Everything you need to know about the futures market
Getting Started in Futures, Fourth Edition, covers everything investors need to know about the futures market, including how margins are set, how an order is handled in the trading pit, and the steps a producer or user must take to effectively hedge a cash commodity. Featuring new examples, charts, and timely additions to reflect important changes in the markets, the Fourth Edition also includes a new chapter on trading futures online.
Todd Lofton (Great Falls, VA) is a past member of the Chicago Board Options Exchange and a popular speaker and writer on the subject of futures.
About the Author
TODD LOFTON is a past member of and floor trader on the Chicago Board of Options Exchange and a popular speaker and writer on the subject of futures. He was president of Investor Publications, and the first publisher and editor of Futures magazine. Mr. Lofton received his master's degree in financial management from the U.S. Naval Postgraduate School.
Read an Excerpt
Suppose that you and I lived in rural Iowa. I raise beef cattle. You raise corn 15 miles down the road. Each fall, when your corn comes in, you truck the entire crop to me, and I buy it to feed to my steers. To make things fair, we agree that I will pay you the cash price for corn on the Chicago Board of Trade on the day I take delivery.
Corn is important to both of us. It is your principal crop; it is my main cost in feeding cattle. I hope for low prices. All summer long you are praying that something benign--an unexpected Russian purchase, for example--will send corn prices up.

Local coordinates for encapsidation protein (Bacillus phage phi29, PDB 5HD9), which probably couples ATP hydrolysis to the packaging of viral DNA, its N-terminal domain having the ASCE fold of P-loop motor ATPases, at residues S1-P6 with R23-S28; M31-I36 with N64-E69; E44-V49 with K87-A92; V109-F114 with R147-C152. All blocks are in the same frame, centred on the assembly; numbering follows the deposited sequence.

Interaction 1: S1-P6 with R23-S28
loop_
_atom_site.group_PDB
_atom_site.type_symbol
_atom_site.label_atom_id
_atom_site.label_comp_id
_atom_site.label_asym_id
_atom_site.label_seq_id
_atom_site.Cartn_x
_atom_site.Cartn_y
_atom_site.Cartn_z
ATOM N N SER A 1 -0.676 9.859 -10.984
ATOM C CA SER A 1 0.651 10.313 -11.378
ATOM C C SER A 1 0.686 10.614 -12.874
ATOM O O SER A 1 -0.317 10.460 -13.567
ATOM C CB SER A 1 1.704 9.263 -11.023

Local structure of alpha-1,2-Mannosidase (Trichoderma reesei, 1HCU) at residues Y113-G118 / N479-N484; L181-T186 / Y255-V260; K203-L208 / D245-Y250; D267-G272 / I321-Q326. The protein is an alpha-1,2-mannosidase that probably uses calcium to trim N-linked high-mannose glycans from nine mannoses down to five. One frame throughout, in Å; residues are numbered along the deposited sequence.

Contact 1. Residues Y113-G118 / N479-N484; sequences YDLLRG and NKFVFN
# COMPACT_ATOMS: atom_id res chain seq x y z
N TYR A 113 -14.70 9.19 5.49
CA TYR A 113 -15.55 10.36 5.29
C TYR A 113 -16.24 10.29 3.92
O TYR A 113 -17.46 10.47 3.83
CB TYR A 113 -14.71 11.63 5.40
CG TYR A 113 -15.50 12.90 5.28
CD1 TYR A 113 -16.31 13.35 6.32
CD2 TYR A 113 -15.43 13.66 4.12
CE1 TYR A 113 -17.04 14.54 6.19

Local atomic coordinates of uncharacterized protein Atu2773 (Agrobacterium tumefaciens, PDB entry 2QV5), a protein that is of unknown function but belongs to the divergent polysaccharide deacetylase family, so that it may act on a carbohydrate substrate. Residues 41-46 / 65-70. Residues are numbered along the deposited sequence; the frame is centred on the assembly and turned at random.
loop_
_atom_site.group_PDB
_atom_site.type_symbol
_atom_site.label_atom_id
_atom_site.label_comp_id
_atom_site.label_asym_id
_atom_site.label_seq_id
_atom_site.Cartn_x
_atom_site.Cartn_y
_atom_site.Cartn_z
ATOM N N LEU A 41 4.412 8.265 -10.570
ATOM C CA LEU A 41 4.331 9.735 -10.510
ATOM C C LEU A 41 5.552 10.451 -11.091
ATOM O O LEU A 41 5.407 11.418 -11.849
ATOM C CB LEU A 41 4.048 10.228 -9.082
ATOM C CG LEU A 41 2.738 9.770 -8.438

One spring day you come to me with a suggestion. "Let's set our corn price now for next fall," you say. "Let's pick a price that allows each of us a reasonable profit and agree on it. Then neither of us will have to worry about where prices will be in September. We'll be able to plan better. We can go on about our business, secure in the knowledge of what we will pay and receive for the corn."
I agree, and we settle on a price of $3.00 a bushel. That agreement is called a forward contract--a "contract" because it's an agreement between a buyer (me) and a seller (you); "forward" because we're going to make the actual transaction later, or forward in time.
It's a good idea, but it's not without flaws. Suppose the Russians did announce a huge surprise purchase, and corn prices went to $3.50. You would be looking for ways to get out of the contract. By the same token, I would not be too eager to abide by our agreement if a bumper crop caused corn prices to fall to $2.50 a bushel.
There are other reasons why our forward contract could fail to be met. A hailstorm could wipe out your entire corn crop. I could sell my cattle-feeding operation, and the new owner not feel bound by our agreement. Either one of us could go bankrupt.
Futures contracts were devised to solve these problems with forward contracts, while retaining most of their benefits. A futures contract is simply a forward contract with a few wrinkles added.
Table of Contents
Basic Terms and Concepts.
Futures Markets Today.
The Green Stuff.
What Happens After You Hang Up the Phone.
The Financial Futures.
Money Management for Speculators.
Rules and Regulations.
Contracts in Brief.
Futures on the Internet.
Trading Futures Online.
Appendix A: More Chart Patterns and What They Mean.
Appendix B: More About Point-and-Figure Charts.
Appendix C: More About Moving Averages.
Appendix D: More About Stochastics and Relative Strength.
Appendix E: Move One-Stop Sources for Market Data and Information.
Most Helpful Customer Reviews
I have been involved with futures and commodities for 11 years now. I have been, and still am, a broker and an investor. I have written three books on the subject. My most popular book is Futures For Small Speculators. Mr.Lofton has written a very useful guide. From beginning to end it is chocked full of information. It thoroughly analyzes the function of futures. More importantly this book makes it a point to define the vocabulary of futures, which is the biggest hurdle for those new to the industry. This is a handy reference guide and I recommend all of my brokers keep a copy handy.